Canham KBC 4x5/5x7 camera: a review
by Q.-Tuan Luong for
the Large Format Page
These cameras are made by Keith Canham, a craftman and engineer based
in Arizona who assembles himself all the cameras, in various formats
up to 20x24.
The camera that I own is the 4x5/5x7. At the time of writting of
this version, I have shot several thousand transparencies with the
Keith Canham has all the metal parts made by someone else with very
high precision standards. They are aircraft-quality
anodised aluminium, and have been designed with weight saving in
mind. The wood is black walnut. The camera is very well put together
with impeccable finition. It has a slick and contemporary look quite
different from traditional wooden cameras, and this difference
reflects an innovative design.
The size of the camera is intermediate between a traditional
4x5 and a traditional 5x7. This makes it a very good performing 4x5
(with the longest bellows of all and plenty of movements) at
the expense of some extra bulk. On the other hand
it makes a light and compact 5x7, at the expense of a few limitations
which are detailed later.
It can be transformed from 5x7 into a 4x5 just by changing the back. However,
for some weird reason, the 4x5 back is thicker than the 5x7 back, and
therefore the camera has to be refocused. By
changing the rear standard and the bellows (which can be done in 30s),
it can be transformed into a 4x10. Keith is designing a custom
modification to allow it to be transformed into a 8x10 as well (but it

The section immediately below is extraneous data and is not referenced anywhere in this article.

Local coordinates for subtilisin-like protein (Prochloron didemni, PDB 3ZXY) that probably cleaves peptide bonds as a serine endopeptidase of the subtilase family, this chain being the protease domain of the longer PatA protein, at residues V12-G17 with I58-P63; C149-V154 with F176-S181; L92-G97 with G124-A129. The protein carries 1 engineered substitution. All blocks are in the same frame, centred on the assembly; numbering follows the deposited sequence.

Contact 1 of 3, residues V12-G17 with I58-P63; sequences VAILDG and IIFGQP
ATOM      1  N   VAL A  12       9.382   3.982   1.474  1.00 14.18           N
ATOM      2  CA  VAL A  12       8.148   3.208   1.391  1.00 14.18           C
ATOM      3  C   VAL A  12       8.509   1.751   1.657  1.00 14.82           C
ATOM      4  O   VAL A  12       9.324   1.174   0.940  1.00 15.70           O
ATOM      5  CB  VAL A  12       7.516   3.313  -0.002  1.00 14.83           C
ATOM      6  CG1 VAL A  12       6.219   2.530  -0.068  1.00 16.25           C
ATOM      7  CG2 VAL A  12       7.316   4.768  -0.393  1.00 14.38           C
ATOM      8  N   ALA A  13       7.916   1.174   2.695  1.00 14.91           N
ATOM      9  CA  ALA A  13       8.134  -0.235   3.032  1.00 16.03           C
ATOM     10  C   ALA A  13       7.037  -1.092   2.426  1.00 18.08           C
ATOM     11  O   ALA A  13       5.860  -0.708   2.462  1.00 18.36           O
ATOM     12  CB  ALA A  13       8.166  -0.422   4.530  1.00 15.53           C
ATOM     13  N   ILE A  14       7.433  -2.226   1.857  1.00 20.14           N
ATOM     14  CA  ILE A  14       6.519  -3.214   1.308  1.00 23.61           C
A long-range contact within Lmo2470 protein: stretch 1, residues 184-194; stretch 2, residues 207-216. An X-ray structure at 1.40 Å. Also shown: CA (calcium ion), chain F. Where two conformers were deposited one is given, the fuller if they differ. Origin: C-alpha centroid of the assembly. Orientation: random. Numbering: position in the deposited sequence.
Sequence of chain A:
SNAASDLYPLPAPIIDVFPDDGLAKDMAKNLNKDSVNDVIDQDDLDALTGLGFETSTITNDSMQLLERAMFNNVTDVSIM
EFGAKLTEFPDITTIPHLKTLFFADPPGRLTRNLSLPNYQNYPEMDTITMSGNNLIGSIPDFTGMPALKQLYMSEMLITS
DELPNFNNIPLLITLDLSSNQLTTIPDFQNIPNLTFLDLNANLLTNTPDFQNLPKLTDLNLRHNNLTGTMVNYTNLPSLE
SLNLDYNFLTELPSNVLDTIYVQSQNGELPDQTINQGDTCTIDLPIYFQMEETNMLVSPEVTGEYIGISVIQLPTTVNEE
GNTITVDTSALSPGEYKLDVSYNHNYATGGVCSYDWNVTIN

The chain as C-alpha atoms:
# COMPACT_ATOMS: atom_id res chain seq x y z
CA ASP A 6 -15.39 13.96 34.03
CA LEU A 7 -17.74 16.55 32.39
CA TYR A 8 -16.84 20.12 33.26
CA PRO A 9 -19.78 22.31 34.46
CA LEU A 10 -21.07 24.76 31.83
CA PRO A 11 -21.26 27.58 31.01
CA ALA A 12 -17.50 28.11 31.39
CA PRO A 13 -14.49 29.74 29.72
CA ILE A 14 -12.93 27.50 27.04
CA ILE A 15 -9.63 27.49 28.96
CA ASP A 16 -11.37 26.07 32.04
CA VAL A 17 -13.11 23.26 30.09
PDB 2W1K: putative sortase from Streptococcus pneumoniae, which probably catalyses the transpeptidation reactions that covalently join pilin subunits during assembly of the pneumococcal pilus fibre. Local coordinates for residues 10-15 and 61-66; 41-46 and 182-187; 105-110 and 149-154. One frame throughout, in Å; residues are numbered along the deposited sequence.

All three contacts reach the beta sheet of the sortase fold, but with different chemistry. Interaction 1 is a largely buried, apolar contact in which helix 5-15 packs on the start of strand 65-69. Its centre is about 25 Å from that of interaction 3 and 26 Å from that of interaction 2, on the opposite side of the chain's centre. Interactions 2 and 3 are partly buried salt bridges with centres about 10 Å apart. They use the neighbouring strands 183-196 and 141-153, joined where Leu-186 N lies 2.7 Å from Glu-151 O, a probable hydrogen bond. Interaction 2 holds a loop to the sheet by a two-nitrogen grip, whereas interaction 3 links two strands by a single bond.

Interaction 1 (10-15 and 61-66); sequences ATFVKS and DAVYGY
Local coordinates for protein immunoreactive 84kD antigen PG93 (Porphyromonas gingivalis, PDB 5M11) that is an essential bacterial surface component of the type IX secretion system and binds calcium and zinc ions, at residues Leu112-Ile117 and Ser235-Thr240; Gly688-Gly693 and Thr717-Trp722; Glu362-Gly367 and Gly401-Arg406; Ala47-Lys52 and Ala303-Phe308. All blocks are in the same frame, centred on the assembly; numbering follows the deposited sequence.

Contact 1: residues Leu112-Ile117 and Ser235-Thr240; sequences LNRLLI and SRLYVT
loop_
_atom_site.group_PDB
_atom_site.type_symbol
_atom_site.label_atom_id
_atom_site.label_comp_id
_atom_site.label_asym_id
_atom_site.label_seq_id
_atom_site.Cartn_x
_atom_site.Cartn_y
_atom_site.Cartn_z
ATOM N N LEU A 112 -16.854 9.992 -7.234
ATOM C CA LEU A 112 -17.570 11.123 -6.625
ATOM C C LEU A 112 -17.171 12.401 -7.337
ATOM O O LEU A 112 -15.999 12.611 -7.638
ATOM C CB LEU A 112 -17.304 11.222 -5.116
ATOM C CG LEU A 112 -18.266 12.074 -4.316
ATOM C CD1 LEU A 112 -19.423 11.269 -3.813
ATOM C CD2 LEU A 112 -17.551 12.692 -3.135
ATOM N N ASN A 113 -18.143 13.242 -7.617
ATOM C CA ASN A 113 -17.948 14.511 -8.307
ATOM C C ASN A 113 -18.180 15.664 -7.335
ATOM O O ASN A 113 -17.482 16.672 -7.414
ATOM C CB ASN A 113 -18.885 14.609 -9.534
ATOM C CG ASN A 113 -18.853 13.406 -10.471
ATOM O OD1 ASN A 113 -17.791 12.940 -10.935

will not fold this way). The real 8x10 camera weights only 9 lbs.
The cost, $2500 is a bit expensive, compared to some Zone VI, Wisner and
Wista cameras, but you get a high quality camera which has few
equivalents among the woodfield. Since there are
not many around (and the owners seem satisfied) it is difficult to
find them on the used market.
The camera can be ordered (for a $60 charge)
with a front standard which will take the
Technika-style lensboards, which are easy to find new and used, quite
small, and a de factor standard for field cameras.
The standard lensboards are compatible with Toyo and are slighly
I personally use the Technika lensboards for two reasons. The size advantage doesn't
look like much, but with seven lenses to pack, it makes a
difference. I also own a Technika and before, I had a Tachihara which
used Technika lensboard.
The ground glass is not very bright, and has a fairly coarse grain,
but on the other hand, it does not suffer from a very pronounced
I found it too difficult to focus with the original ground glass, and
tried adding a fresnel, replaced it with a toyo glass, and eventually
settled on a Boss screen which is a considerable improvement.
There is a dedicated compendium shade which screws on top of the front
standard and is well-designed.
Wide-angle configuration (with 90mm lens)
Long lens configuration (with 720mm T lens)
Materials: walnut / 6061 t6 aluminum hard black anodized
Dimensions: 9.5" x 10.375" x 4.25
Lens Board: Canham 4.3" or Toyo field (Technika add $60)
Min. Bellows - Standard: 3"
Min Bellows - Wide Angle: 0"
Max Bellows - Standard: 28"
Max Bellows - Wide Angle: 9"
Rear Shift: 7"
Rear Swing: 22 degrees
Rear Tilt: 20 degrees back / limited by bellows forward
Front Swing: 42 deg.
Front Tilt - Axis: limited by bellows